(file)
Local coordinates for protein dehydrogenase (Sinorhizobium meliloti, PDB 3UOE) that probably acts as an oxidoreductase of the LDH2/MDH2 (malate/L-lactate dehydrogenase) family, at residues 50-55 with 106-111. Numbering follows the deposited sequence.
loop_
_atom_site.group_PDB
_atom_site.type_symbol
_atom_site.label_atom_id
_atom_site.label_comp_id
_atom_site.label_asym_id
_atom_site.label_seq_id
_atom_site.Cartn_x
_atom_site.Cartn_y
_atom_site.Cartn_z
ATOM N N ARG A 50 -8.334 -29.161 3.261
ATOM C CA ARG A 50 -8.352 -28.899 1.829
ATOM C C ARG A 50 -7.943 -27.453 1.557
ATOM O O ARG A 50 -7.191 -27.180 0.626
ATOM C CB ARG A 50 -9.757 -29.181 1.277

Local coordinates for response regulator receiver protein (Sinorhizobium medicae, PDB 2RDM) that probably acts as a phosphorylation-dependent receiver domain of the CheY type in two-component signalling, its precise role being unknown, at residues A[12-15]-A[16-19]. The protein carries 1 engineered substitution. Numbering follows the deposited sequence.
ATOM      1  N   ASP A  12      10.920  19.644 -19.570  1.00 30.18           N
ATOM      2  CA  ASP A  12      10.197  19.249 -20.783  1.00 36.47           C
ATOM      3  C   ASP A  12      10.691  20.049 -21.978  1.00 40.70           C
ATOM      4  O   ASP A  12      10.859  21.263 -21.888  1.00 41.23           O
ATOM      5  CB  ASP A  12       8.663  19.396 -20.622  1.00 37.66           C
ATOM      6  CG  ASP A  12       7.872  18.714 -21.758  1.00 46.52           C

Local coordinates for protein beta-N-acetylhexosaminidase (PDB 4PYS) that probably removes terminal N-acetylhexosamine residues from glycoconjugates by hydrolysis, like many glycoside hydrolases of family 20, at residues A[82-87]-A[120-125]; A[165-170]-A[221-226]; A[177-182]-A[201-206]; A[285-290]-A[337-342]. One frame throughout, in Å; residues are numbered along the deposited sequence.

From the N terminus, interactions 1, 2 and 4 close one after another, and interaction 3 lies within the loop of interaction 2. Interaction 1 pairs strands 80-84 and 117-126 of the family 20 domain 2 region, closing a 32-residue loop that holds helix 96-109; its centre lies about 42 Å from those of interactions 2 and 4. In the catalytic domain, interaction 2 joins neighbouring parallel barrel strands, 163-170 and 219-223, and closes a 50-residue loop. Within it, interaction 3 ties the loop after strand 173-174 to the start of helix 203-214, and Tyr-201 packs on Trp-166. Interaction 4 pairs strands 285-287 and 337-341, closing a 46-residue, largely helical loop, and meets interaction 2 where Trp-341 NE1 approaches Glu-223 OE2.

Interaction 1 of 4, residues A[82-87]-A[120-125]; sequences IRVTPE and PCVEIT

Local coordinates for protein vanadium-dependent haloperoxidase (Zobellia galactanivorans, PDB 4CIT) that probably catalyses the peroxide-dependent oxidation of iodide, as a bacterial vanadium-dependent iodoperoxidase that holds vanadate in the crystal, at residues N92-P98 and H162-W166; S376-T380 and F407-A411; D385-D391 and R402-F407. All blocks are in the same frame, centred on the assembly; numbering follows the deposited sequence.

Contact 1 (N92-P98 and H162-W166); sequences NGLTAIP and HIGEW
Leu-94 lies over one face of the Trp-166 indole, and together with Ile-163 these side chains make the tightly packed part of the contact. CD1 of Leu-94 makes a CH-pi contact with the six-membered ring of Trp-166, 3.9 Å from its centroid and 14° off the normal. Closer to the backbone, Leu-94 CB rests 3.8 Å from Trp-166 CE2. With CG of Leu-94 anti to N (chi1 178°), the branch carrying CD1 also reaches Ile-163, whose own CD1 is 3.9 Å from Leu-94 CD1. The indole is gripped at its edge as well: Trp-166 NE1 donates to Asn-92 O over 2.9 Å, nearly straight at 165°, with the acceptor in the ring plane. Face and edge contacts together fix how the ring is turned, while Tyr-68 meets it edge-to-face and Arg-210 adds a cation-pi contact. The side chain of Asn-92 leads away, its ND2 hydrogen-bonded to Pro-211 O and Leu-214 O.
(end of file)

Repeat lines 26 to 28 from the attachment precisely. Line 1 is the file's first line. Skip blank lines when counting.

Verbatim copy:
Interaction 1 of 4, residues A[82-87]-A[120-125]; sequences IRVTPE and PCVEIT

Local coordinates for protein vanadium-dependent haloperoxidase (Zobellia galactanivorans, PDB 4CIT) that probably catalyses the peroxide-dependent oxidation of iodide, as a bacterial vanadium-dependent iodoperoxidase that holds vanadate in the crystal, at residues N92-P98 and H162-W166; S376-T380 and F407-A411; D385-D391 and R402-F407. All blocks are in the same frame, centred on the assembly; numbering follows the deposited sequence.

Contact 1 (N92-P98 and H162-W166); sequences NGLTAIP and HIGEW